Should Geotechnical Risks Worry You Before Construction?

September, 30 2022
Should Geotechnical Risks Worry You Before Construction?

Subsurface condition experts, soil mechanic authorities, and foundation designers are all standard titles that refer to geotechnical engineers, professionals who ensure the long-term stability of various structures. 

While designing slopes, foundations, and retaining walls, geotechnical professionals tend to rely heavily on self-conducted site visits and investigations instead of following a code-based design. This reliance often provides geotechnical professionals and project developers with a wealth of site-specific information applied during the subsurface design process and utilized throughout the construction phase.


Why Is Geotechnical Risk Assessment Critical?

During a foundation investigation, professional engineers oversee subsurface drilling, recovery and testing of soils, and in site-testing. All these operations help professionals analyze a host of soil mechanics, including porosity, weight, void-to-solid particle ratio, compressibility, permeability, maximum shear strength, deformations, and total bearing capacity. 

If the project requires a deep foundation, professionals will use a cone penetration test to understand the sub-surface’s total amount of surface and end-bearing resistance. 

Such investigations also help measure groundwater levels and the overall stability of natural or designed slopes. Findings from such geotechnical risk assessment investigation are noted in an in-depth log, later referred to by the engineer when creating the structure’s foundation and retaining walls. Such findings can help you better understand if you must treat the site’s soil to improve its overall stiffness, strength, and permeability before the designing and construction phase begins.


Geotechnical Hazards

In general, geotechnical hazards refer to any earth movements that may throw off your building plans and foundation efforts. A shift in soil and groundwater can often significantly affect how a project is constructed. You may need to add additional mitigation and support to ensure long-term stability. A few examples of geotechnical hazards include:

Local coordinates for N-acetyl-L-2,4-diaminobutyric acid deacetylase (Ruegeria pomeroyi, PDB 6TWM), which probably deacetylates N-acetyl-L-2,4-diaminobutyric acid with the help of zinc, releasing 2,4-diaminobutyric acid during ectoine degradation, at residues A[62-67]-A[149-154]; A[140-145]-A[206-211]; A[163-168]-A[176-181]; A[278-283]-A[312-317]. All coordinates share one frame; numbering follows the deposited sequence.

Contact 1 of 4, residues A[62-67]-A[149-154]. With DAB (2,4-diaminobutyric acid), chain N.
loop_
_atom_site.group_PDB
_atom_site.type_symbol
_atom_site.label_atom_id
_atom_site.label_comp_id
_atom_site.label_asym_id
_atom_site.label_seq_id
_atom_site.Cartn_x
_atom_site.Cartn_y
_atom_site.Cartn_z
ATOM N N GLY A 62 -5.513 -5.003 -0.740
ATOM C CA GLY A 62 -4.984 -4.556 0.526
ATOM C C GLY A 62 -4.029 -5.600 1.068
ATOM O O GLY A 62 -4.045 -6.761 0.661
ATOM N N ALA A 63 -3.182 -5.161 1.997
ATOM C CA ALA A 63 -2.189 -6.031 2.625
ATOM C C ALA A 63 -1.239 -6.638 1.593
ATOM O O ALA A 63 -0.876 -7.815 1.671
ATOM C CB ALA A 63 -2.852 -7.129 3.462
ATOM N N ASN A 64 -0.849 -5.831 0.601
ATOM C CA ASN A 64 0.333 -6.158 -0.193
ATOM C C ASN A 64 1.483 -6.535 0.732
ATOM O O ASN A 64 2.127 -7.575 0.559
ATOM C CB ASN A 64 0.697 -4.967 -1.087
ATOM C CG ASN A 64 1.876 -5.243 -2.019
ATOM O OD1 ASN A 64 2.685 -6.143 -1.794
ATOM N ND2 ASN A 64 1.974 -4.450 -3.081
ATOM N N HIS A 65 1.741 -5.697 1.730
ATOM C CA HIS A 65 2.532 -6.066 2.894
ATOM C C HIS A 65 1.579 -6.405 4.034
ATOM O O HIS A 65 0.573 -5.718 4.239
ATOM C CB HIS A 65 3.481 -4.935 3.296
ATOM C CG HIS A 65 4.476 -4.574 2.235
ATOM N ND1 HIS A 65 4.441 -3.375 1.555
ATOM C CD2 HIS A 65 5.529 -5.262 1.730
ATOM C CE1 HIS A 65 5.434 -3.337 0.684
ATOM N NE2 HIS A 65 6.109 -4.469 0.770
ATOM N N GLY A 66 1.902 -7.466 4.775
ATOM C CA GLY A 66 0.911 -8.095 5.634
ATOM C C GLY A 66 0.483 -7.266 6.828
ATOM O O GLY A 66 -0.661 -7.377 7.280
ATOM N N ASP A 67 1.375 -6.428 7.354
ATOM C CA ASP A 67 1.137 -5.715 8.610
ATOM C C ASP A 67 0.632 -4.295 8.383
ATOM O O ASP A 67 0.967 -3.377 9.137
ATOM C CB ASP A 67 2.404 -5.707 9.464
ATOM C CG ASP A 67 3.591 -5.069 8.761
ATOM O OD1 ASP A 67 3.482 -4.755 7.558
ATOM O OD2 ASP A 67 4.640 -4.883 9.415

• Subsidence: Sudden sinking or gradual settling caused by the underground movement
  • Settlement: Vertical ground movement caused either by the earth’s movement or increased vertical pressure (like construction)
  • Heave: Upward movement of ground caused by soil swelling and expansion, often caused after removing overburdened soils
  • Slumping: Landmass moving down a little, similar to a shallow landslide
  • Consolidation: Gradual settlement of soil caused by pressure from building loads, pushing the water out of the underlying soil
  • Toppling: Tilting or the forward rotation of rocks
  • Landslides: Excessive land mass flowing downward from a slope
  • Fracturing: Cracks below or on the earth’s surface

These and several other geotechnical hazards may cause a major disruption to a construction project or cause significant damage after construction, as any shift in the ground may force the building to move in response.


It Is Critical To Account For Geotechnical Hazards.

Identifying geotechnical hazards is not just about assessing the site’s current situation; geotechnical engineers also consider any future movements and determine how weather, temperature, and infrastructure changes will affect the area in question. 

Since you can find geotechnical hazards on any construction site, it is vital to conduct a thorough site evaluation before starting the construction project since accounting for such risks can help you save time and money. Contact the experts at G3Soilworks for more information.

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G3SoilWorks – a full service geotechnical / engineering geologic consulting firm, is pleased to reach our third year. It has come with many interesting clients, assignments and obstacles.

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